There is no denying that using a self-managed super fund (SMSF) to buy property has become increasingly popular over the past few years.
Data from the Australian Taxation Office shows more than one million Australians are part of an SMSF, and thousands have purchased property within their fund.
Over the last few years, the amount of funds borrowed using limited borrowing recourse arrangements (LRBAs) has climbed dramatically – rising from $497 million in June 2009 to $8.7 billion in June 2014.
But while the amount of people managing their own super fund and purchasing property through it continues to grow, the decision to acquire property through an SMSF is one that requires careful consideration.
Furthermore, for advisers who are discussing SMSF property investment with their customers, there are some general guidelines they should follow.
Generally speaking, advisers who are recommending a real property investment should discuss the following with the investor:
• the needs and circumstances of the fund members (for example, their age and retirement needs)
• if the recommendation involves an investment loan, and how long it will take for the investor to repay the loan
• the investor’s ability to repay the loan if an unexpected event occurs (for example, the investor becomes unemployed for a period of time)
• how the investor’s retirement will be funded by the real property investment (through the sale of property or through rental income)
• how likely the property can be sold quickly (whether or not it is in a high-demand area)
• what the investor will do if the property is not rented for a period
• the costs involved with purchasing property through an SMSF (stamp duty, exit fees, agents fees).
Of course, if the investment property is not the SMSF’s sole asset, advisers may be able to spend less time discussing these issues. It all comes down to a customer’s unique set of circumstances.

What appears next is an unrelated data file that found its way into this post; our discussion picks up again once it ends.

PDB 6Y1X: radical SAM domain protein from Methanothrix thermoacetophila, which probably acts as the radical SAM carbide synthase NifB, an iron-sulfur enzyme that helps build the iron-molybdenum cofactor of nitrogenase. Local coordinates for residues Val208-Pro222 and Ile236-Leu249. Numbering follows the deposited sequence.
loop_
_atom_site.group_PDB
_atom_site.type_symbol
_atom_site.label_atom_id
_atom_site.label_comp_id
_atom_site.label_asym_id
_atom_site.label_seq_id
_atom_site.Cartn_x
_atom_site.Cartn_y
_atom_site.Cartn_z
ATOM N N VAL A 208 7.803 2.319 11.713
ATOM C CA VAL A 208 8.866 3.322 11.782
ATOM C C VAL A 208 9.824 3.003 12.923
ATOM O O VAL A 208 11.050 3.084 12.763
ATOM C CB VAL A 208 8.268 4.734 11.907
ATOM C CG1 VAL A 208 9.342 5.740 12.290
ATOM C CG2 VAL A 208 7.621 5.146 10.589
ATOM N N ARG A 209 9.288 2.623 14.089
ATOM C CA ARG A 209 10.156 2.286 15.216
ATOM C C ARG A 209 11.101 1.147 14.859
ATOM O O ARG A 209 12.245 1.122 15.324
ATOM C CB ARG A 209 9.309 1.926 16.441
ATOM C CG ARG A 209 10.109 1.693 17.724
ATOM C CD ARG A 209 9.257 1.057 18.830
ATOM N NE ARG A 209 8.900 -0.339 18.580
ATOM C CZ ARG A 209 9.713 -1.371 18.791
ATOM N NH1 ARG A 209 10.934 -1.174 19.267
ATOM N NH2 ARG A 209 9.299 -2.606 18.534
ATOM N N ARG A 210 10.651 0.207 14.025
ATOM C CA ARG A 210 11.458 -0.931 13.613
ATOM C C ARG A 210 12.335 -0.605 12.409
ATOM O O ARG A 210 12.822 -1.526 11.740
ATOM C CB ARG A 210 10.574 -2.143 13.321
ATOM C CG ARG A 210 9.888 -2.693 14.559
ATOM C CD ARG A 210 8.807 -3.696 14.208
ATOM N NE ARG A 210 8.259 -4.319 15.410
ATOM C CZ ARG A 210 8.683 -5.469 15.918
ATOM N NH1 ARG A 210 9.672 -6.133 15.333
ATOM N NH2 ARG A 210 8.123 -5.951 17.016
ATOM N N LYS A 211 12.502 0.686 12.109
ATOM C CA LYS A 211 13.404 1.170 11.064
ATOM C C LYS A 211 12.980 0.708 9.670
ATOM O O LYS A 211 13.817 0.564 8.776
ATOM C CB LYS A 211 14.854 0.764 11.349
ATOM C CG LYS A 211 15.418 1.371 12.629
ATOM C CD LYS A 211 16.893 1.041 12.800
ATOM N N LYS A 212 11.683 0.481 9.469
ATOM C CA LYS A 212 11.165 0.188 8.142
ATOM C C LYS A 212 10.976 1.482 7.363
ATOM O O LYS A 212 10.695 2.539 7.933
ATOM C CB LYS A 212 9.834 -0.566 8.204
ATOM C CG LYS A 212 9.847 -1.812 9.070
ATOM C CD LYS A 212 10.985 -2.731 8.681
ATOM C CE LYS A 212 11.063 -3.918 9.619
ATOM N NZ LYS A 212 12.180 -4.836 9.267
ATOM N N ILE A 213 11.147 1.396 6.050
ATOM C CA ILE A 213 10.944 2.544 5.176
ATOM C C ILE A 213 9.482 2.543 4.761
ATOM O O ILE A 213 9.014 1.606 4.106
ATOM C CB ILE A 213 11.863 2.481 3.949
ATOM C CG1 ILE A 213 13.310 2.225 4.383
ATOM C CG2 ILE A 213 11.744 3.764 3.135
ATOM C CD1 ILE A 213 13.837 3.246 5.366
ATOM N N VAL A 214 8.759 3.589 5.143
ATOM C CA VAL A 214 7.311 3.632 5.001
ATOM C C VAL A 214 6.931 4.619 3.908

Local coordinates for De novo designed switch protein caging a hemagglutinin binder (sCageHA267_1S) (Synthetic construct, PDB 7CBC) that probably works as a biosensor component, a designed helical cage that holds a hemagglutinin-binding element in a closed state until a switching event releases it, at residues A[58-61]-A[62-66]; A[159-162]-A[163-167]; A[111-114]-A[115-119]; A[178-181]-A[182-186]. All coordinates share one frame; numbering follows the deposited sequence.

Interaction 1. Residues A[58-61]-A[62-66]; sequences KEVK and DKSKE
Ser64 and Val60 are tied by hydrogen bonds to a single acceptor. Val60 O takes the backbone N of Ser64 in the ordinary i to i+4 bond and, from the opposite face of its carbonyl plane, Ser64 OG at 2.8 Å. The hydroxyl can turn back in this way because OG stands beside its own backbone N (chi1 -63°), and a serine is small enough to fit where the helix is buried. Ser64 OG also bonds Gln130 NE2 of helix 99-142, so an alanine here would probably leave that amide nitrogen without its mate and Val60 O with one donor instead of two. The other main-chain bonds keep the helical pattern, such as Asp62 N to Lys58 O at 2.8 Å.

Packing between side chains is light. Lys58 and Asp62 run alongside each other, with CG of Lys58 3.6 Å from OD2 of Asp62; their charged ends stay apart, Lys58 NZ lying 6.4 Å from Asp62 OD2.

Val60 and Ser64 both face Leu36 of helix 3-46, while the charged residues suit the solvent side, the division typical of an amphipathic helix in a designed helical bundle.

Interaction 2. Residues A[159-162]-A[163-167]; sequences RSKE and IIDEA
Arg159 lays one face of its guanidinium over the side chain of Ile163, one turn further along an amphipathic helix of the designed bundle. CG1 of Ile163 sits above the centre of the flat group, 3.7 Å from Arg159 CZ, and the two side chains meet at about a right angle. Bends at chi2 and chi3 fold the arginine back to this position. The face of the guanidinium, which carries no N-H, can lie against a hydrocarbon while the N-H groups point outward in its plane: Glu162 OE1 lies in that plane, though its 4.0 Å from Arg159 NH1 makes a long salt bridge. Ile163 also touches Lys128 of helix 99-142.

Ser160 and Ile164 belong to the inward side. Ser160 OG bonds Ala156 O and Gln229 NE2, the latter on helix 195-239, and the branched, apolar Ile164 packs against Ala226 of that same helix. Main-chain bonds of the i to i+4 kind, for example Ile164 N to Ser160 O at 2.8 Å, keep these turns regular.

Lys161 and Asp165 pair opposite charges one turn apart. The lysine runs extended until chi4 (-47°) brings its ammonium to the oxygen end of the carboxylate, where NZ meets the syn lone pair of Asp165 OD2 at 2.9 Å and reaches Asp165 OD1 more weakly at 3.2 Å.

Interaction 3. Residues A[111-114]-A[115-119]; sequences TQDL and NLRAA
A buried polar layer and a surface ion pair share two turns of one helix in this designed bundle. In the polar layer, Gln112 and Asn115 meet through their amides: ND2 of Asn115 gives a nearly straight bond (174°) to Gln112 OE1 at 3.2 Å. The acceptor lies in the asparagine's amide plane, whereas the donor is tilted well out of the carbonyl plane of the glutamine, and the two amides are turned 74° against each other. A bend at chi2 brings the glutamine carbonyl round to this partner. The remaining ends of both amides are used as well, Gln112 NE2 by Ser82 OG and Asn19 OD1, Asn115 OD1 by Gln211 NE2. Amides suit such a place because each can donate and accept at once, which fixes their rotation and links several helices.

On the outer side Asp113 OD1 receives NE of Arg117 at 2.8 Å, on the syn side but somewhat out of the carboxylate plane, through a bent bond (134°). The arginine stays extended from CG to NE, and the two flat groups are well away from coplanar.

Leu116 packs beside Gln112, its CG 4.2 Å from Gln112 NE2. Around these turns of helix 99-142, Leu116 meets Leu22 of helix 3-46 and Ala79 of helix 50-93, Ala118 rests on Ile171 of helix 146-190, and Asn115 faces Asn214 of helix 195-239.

Once these issues have been discussed, and provided the fund members are happy to progress with the purchase of real estate, the next step is to determine a suitable LVR.
As a general rule of thumb, lenders are prepared to lend to an LVR of 80 per cent of the property. This is not a guide of suitability for SMSFs, but simply a lender’s perspective of credit risk and likelihood of debt recovery.
Each SMSF is unique and requires a separate analysis. Each fund’s capacity to borrow will be influenced by a number of determining factors including (but not limited to) the dollar size of the SMSF, the fund’s cash flow from assets as well as the fund’s operating expenses, the predicted cash flow from the property, and whether or not there is a need to hold cash reserves or have a diversified asset allocation.
Smaller funds will have a reduced capacity for leverage, as they will not want to be too reliant on the use of member concessional contributions to support any negative cash flow.
At Mortgage Choice, we require our advisers to draw up a cash-flow table that includes the income that the property will generate in rent as well as any outgoing costs that the property will incur, including loan interest costs, loan capital repayments, member insurance costs and general property costs. In addition, we require our advisers to provide a second cash-flow forecast that incorporates a two per cent stress test for loan servicing.
By doing this, our advisers help a customer/ fund members understand if real property purchase is an appropriate strategy, given the goals and objectives of the fund.
Tania Milnes, General Manager Mortgage Choice Financial Planning